Chances are the radiator is fine as well. If the radiator was plugged up, the symptoms would present themselves in other phases of operation besides just uphill on highway. It would be very obvious.

It isn't the fan or fan clutch because the fan is completely irrelevant at road speed. The ram air coming through the grill is far more than the fan could ever move. A fan problem would present itself at idle or slow traffic. Total opposite of the symptoms.

It probably isn't the radiator cap because the symptoms are wrong for that as well. Normal cooling system pressure is about 12PSI when hot. The cap is designed to start releasing pressure to the overflow tank at about 14psi. If the cap was releasing pressure at less than that, the symptoms would be coolant blowing out the overflow tank, steam, low coolant level, and subsequent overheating during all phases of operation. If the opposite was happening and it was stuck closed, the symptoms would be an exploding radiator eventually if it got too hot.

By process of elimination and logic, that leaves us with the water pump. And the symptoms fit. If the impeller blades on the water pump are worn down a lot, then they will just cavitate at high RPM and water flow will drop significantly. High RPM and climbing a hill means more work and therefore more heat to dissipate. If the coolant flow is reduced, it is going to overheat pretty quickly. Someone is going to say "well there is no coolant in the weep hole". The weep hole is only to indicate the bearings are going out and will not indicate the impeller blades failing.

So, I would pull your water pump off and have a look. I bet you will find the impeller blades are almost flat rather than having edges to move water with.
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Last edited by FireRanger; 07-28-2010 at 04:23 AM.
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  #9  
Old 07-28-2010, 04:50 AM
DHEM DHEM is offline
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Default Re: Overheating Up Hills

thermostats sometimes wont open or close all the way
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  #10  
Old 07-28-2010, 06:21 PM
BerniniCaCO3 BerniniCaCO3 is offline
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Default Re: Overheating Up Hills

I'd argue that there are an infinite degrees between a completely clean and a completely plugged radiator. Mine was far from clogged (in which case I'd get rapid overheating), but it was definitely partially gunked up, which limited its ability to cool in more extreme conditions. Never a bit of a problem in weather below 80F, highway cruising, etc: just 100F, AC, mountain driving, stuck in traffic.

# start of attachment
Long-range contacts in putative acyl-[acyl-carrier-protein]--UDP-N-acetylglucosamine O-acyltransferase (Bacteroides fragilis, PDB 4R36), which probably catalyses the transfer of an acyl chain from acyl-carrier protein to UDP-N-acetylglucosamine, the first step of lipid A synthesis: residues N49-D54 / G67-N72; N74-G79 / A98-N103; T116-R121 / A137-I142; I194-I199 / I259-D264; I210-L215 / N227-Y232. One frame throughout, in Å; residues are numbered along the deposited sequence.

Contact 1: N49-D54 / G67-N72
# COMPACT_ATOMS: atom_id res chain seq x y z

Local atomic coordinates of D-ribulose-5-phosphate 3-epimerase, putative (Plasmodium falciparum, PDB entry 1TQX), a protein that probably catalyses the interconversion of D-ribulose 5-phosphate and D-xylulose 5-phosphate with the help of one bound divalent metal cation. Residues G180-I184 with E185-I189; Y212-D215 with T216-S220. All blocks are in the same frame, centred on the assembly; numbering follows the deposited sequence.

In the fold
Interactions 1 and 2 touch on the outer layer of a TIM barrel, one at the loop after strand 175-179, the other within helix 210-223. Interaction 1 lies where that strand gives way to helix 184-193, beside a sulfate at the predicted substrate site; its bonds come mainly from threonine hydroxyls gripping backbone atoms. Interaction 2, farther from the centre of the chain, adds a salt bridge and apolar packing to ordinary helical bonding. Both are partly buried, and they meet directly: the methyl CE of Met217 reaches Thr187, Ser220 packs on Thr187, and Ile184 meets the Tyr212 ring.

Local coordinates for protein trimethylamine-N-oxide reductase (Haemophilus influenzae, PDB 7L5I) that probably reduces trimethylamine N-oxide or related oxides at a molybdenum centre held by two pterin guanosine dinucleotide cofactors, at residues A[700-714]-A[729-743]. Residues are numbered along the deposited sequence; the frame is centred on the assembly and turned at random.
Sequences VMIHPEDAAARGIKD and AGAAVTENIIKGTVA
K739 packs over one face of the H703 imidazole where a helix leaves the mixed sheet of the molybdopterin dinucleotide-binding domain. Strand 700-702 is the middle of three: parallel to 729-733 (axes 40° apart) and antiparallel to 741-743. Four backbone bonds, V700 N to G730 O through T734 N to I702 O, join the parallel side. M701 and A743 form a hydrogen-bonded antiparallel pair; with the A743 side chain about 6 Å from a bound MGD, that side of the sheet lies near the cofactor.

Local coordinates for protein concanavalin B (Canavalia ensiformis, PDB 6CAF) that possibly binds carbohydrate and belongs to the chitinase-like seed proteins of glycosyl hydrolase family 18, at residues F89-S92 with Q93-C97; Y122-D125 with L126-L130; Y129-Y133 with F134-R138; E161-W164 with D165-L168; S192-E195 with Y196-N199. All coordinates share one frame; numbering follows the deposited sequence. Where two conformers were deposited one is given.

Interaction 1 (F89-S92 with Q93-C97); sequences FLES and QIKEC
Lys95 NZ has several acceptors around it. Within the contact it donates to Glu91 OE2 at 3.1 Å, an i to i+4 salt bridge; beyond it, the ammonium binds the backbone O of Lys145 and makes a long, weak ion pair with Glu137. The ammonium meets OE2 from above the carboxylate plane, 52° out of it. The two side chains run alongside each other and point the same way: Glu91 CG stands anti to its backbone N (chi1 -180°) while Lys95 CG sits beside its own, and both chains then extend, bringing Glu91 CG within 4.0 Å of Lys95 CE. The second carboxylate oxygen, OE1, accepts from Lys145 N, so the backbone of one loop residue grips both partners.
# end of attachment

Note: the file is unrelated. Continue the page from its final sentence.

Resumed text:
But no disagreement on the water pump possibility too. Only argument is that a radiator is much easier :-D

How many miles are on your car? What's your budget like?
If your car has, say, 150,000 miles, and you have a weekend and $150, buy yourself a radiator and a water pump, and do 'em both: you'll know that they're good for many more tens of thousands of miles then :-)
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  #11  
Old 07-28-2010, 06:46 PM
FireRanger FireRanger is offline
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Default Re: Overheating Up Hills

If it's any consolation, I was out driving on the 4x4 beaches in Coralla today. I had to have the hood popped with a headwind to keep it from overheating trying to drive through sand with 6 people and a full tank of gas. Not fun.
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  #12  
Old 07-28-2010, 10:48 PM
sgtsandman sgtsandman is offline
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Default Re: Overheating Up Hills

Good point on the water pump. I saw a pic on here the other day where there was nothing left of the impeller vanes to move any coolant.
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  #13  
Old 07-28-2010, 11:11 PM
Jake S Jake S is offline
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Default Re: Overheating Up Hills

Water pump huh? Ok, good to know. I was driving the truck around today, I live in LA, and the whether was pretty cool so I had no overheating problems. However, after I had pulled into my parking garage and turned off the engine I could definitely smell coolant. I popped the hood and couldn't see anything, I also looked underneath and could only see what I'm pretty sure was water dripping from the AC condenser, not coolant. Does that smell point to anything?

Thanks again.
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  #14  
Old 07-29-2010, 09:33 AM
BerniniCaCO3 BerniniCaCO3 is offline
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Default Re: Overheating Up Hills

I had one time where the heater hose that ran over the engine block (and back to the heater core, I think) severed, and was pumping coolant right onto the engine, creating clouds of coolant vapor :-) I exaggerate

But where I'm going with that is, you can smell coolant but the leak doesn't need to be obvious.

When my water pump was leaking from its seal, it wasn't dripping; there was just the slightest bit of wetted surface around it, and the coolant would need to be refilled just every other day.

Or if it's leaking over something hot, like when my heater hose broke, it could just be vaporizing.

Finally if your heater core is leaking, it would be in the cabin, no where in the engine compartment. Just for example.

Not saying you have a cooling leak: do you? If you do, even a small one like my water pump will become evident after a few days, when your overflow tank is empty! Normally you should only have to refill the coolant only every few months, if at all.
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  #15  
Old 07-29-2010, 09:35 AM
BerniniCaCO3 BerniniCaCO3 is offline
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Default Re: Overheating Up Hills

Water pump is a bit of a pain, that's all; radiator's easier.
You have to take the fan and serpentine belt off, then most of the components that were driven off the serpentine belt, and the water pump is at the center of all of that. At least, on my old crown vic... ranger is still low in miles and I haven't really looked at its mechanics yet.